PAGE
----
Oliver Holmes, Hazem Balousha, Michael Safi & Bethan McKernan
The Guardian / September 22, 2020
The accords signed in Washington are seen as diminishing the leverage for independence.
Diplomatic breakthroughs between Israel and Gulf monarchies have revealed fissures in the relationship between Palestine and Arab governments – and raised questions over whether they can still be relied on to champion the Palestinian cause.
For years, Israel has vigorously pursued ties with the Arab world, focusing on powerful Gulf countries with whom it shares a common enemy in Iran and who crave its hi-tech security and espionage products.
Those efforts bore fruit when, last week, Bahrain and the United Arab Emirates signed accords with Israel at a White House ceremony to establish an open business and diplomatic relationship.
While not truly a peace deal since the three countries have never been at war and have long had low-profile exchanges, the public ties smashed apart widespread isolation of Israel in the region – a decades-old policy the Palestinian leadership saw as vital leverage in its struggle for independence.
“We definitely feel betrayed,” said senior Palestinian politician Saeb Erekat, condemning the deals as a “tremendous encouragement for the Israeli government to continue their occupation”.
That longstanding policy had now been undercut, warned the Palestinian ambassador to the UK.
“Some argue that the ‘old ways’ have failed, that it is time to try something new. But as a matter of basic logic, it is clear that Israel will not end its occupation out of the kindness of its heart – after all, it has had plenty of opportunities,” Husam Zomlot wrote in the left-leaning Israeli newspaper Haaretz after the deals were signed.
“It might have done so given proper incentives, but these incentives are less now that the UAE and Bahrain have rewarded Israel for nothing.”
Donald Trump said several more Arab states would soon announce their intention to sign similar deals, suggesting a more substantive shift.
In the West Bank and Gaza, “the Abraham accords”, as they have been dubbed by Washington, did not come as a surprise, but still hurt.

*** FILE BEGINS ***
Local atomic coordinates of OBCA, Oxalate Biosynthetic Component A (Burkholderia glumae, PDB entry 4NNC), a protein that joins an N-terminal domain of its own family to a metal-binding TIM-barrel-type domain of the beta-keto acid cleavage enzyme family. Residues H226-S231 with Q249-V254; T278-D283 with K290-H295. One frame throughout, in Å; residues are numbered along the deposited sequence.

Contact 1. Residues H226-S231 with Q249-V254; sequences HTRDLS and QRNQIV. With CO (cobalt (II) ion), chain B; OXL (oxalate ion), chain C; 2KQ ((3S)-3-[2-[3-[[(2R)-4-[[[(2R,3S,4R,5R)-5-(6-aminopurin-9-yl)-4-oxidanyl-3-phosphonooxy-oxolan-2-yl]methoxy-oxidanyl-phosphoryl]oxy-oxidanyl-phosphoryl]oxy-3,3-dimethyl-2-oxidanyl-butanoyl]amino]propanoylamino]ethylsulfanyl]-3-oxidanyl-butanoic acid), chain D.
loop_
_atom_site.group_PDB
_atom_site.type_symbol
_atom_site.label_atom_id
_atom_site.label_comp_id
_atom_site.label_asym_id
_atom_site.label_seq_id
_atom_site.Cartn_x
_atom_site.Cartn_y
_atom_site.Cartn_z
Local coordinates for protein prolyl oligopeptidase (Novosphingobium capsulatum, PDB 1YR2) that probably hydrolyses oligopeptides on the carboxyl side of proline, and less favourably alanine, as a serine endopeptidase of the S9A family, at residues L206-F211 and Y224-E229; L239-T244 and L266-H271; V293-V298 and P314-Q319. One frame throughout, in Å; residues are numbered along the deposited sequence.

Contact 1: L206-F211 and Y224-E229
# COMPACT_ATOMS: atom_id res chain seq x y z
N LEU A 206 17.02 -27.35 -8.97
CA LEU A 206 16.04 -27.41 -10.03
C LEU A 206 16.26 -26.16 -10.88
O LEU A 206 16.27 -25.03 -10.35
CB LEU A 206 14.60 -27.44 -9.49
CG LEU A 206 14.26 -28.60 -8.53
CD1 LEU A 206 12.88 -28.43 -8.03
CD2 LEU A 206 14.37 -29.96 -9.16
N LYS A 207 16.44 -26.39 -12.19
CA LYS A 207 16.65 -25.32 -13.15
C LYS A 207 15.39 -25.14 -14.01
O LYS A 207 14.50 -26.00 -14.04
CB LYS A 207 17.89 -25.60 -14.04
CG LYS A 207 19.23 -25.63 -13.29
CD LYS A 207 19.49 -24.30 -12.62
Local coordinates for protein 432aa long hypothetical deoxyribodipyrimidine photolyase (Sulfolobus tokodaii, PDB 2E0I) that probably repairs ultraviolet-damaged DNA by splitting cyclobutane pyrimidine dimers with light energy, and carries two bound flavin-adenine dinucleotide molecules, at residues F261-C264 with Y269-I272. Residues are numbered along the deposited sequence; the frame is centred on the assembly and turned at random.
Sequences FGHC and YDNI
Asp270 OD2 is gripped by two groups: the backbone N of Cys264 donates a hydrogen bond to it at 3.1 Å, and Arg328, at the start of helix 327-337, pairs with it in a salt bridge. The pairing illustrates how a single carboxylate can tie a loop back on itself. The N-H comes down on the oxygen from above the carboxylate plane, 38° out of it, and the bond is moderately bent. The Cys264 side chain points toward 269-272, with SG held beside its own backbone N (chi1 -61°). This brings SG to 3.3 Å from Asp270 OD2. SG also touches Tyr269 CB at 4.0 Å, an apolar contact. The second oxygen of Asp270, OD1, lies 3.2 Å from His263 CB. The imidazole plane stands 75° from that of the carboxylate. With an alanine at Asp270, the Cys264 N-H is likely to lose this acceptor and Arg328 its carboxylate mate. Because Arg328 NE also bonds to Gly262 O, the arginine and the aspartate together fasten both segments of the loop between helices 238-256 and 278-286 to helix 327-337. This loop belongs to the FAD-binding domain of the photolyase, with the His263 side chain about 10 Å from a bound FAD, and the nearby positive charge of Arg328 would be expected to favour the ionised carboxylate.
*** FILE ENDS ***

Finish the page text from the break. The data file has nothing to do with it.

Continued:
“Relationships are based on pure interest. Nobody cares about the Palestinian issue,” said Shadi Abu Samra, a 35-year-old social worker from the city of Ramallah. “I am not at all astonished. It was expected one day. There have been relations for a long time between Israel and the Gulf states.”
Dalia Karazon, a mathematics teacher from the same city, said she understood that Gulf states wanted to build a front against Iran with Israel’s help and also to appease Trump, whose support base in the US includes vehemently pro-Israel evangelical Christians.
What frustrated her, however, was that the UAE and Bahrain claimed the accords would help the Palestinians. “They can do whatever they want, but they should not relate that to our interest, because our interest is to end the occupation and not reconcile with it.”
Arafat al-Daf, a 21-year-old student from Gaza, said the move simply added to Palestinian disappointment, “from ourselves, from the Arabs, from the world”.
Palestinian officials warn regional pressure is more critical now than it has been for years. Threats of further regional isolation, they say, helped dissuade Israel from going ahead this summer with its much-publicised plans to annex parts of the occupied West Bank. “The Arabs had a major role,” said one Palestinian official on condition of anonymity.
Under Israel’s deal with the UAE, it agreed to “suspend” annexation, but critics of the deal say that clause was only added as lip service to the Palestinian issue. Meanwhile, politicians in Israel argue the annexation plan is still a priority.
Allies of the Palestinian leadership are also concerned. Jordan, while being the only other country apart from Egypt to have signed a formal peace agreement with Israel following devastating wars, sees Arab world apathy as problematic. For Amman, whose population is mostly Palestinian, the fallout of annexation could be destabilising.
“We’ve heard countries say different things in different contexts. But Jordan’s responsibility is to say things as we see it, with all the responsibilities coming down the road,” Jordan’s prime minister, Omar Razzaz, said in an interview in July.
“Sometimes, it’s hard to say the truth as it is. And people want to avoid it at certain times, but our responsibility is to remind the region and the world that if we look the other way, this will come to haunt us.”
Meanwhile, Turkey’s president, Recep Tayyip Erdoğan has moved into what he sees as a moral vacuum, increasingly styling himself as the Palestinians’ lone international champion.
After Trump’s peace plan, a blueprint Israel is working from for its planned annexation, was published in January, Erdoğan said Turkey would never accept the proposals and accused the Arab Gulf nations of betraying the Palestinian cause.
“When we look at the stance of countries in the Muslim world toward this step and the announced text, I pity us. Saudi Arabia mostly, you are silent. When will you speak? The same goes for Oman, Bahrain, the Abu Dhabi leadership,” Erdoğan said in comments to members of his ruling party in Ankara. “Some Arab countries supporting such a plan are betraying Jerusalem, their own peoples and most of all, humanity.”